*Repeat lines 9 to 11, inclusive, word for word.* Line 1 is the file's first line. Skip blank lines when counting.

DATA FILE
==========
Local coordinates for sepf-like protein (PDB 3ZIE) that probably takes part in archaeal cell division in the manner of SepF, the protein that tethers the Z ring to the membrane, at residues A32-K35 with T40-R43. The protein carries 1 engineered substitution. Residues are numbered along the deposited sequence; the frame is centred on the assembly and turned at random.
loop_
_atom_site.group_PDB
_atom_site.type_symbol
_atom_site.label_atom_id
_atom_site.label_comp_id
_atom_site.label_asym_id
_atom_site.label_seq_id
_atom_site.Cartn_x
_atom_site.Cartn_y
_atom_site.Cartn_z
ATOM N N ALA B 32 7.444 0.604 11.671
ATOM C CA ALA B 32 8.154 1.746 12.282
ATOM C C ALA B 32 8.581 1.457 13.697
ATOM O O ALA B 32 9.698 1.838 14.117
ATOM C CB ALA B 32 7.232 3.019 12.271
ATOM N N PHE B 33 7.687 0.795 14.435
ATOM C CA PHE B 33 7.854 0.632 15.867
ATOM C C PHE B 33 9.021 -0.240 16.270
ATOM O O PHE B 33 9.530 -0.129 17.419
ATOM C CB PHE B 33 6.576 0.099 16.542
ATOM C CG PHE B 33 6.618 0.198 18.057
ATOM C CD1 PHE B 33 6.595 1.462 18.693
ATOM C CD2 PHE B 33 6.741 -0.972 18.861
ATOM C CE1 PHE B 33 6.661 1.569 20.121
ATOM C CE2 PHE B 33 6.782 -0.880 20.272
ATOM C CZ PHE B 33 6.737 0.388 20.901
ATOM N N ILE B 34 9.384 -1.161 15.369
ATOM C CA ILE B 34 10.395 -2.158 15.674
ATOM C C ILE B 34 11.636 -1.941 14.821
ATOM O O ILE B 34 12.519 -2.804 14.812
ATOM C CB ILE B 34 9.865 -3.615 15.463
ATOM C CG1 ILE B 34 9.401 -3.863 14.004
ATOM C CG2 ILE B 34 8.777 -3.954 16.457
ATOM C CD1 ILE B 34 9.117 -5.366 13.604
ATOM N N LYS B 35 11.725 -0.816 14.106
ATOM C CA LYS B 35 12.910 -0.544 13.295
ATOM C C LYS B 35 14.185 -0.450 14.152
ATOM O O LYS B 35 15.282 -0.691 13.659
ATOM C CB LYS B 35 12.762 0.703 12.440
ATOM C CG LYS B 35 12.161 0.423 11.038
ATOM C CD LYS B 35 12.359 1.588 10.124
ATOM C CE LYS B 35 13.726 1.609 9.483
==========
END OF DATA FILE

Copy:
_atom_site.Cartn_x
_atom_site.Cartn_y
_atom_site.Cartn_z